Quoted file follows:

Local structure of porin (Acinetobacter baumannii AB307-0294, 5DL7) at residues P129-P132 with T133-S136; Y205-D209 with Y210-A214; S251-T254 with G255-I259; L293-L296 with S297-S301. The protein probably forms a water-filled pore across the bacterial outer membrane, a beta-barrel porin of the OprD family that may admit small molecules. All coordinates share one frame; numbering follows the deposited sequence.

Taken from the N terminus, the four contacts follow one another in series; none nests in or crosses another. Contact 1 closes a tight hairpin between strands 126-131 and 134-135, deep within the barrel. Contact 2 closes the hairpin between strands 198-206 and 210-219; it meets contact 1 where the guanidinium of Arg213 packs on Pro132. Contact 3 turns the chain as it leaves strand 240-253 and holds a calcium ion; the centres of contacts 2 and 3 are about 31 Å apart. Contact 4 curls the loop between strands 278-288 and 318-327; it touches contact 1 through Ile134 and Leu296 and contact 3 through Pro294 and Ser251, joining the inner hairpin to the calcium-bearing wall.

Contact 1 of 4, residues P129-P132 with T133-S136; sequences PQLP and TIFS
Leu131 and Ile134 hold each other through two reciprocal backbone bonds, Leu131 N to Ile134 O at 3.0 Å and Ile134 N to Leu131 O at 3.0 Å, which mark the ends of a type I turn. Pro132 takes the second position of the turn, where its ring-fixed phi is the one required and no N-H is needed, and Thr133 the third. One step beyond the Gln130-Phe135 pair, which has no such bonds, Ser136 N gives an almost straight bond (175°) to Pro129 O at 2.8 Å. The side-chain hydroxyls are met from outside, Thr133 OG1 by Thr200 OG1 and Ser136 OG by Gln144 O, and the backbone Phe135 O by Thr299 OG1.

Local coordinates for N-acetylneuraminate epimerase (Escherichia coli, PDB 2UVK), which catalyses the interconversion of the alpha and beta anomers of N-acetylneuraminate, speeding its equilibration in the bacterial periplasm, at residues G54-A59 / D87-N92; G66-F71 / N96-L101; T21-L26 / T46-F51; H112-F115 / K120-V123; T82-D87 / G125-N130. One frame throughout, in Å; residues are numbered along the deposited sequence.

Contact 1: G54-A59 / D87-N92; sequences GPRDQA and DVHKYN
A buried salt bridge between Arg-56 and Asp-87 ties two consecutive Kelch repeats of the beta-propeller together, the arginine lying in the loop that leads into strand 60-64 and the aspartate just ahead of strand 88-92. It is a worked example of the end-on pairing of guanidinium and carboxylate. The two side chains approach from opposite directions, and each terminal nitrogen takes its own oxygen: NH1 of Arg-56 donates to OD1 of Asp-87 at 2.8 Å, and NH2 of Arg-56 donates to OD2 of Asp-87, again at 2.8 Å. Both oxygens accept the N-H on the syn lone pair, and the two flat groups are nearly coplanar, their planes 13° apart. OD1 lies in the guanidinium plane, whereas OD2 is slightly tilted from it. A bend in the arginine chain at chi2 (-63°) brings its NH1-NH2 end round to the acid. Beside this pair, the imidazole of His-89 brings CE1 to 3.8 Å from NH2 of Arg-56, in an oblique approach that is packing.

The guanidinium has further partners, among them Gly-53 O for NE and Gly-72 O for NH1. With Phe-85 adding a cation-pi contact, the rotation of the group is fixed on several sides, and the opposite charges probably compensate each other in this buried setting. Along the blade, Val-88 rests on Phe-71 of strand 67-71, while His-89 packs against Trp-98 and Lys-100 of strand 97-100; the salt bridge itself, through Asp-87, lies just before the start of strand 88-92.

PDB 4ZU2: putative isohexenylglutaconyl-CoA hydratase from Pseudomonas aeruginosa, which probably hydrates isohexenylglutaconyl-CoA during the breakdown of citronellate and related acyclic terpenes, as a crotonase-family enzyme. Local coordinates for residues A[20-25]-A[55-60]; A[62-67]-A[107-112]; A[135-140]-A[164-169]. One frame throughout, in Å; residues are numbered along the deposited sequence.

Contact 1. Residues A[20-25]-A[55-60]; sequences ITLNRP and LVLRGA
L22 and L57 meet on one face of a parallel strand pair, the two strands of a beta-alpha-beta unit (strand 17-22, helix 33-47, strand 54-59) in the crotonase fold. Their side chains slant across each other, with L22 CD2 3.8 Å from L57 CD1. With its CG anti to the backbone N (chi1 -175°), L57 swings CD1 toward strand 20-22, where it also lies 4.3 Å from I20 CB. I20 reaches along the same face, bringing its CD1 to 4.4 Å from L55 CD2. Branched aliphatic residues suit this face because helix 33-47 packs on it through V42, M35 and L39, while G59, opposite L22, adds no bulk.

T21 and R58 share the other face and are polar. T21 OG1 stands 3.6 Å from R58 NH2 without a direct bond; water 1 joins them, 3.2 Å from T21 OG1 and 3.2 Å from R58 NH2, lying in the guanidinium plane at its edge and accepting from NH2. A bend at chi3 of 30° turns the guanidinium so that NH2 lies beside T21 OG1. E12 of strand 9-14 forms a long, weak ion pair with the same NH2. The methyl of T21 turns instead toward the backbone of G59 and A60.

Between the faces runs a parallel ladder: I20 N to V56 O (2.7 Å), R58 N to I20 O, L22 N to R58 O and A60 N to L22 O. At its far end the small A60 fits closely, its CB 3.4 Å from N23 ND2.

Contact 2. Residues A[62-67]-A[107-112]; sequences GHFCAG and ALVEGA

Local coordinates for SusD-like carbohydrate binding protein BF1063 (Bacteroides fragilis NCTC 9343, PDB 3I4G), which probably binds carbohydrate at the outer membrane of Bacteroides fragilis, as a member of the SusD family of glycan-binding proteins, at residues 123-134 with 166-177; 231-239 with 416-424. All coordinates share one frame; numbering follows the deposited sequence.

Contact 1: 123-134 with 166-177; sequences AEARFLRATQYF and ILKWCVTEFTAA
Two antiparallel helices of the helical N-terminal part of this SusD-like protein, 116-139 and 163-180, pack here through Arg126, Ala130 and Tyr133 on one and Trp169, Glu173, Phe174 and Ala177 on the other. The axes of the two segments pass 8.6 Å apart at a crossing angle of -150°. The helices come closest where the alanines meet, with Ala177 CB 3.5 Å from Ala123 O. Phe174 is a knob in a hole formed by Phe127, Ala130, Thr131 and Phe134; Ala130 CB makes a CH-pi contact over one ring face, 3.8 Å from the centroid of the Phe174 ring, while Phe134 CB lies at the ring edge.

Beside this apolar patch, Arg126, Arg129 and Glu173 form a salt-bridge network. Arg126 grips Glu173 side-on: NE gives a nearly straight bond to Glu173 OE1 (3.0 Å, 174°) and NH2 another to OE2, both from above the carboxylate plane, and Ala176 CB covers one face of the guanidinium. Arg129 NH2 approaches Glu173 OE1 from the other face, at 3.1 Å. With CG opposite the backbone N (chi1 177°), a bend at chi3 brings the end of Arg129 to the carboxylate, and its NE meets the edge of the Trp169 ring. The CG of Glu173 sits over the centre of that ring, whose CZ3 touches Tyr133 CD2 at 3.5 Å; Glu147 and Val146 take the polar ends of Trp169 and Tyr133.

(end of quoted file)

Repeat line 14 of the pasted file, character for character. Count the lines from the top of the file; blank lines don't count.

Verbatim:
Contact 2. Residues A[62-67]-A[107-112]; sequences GHFCAG and ALVEGA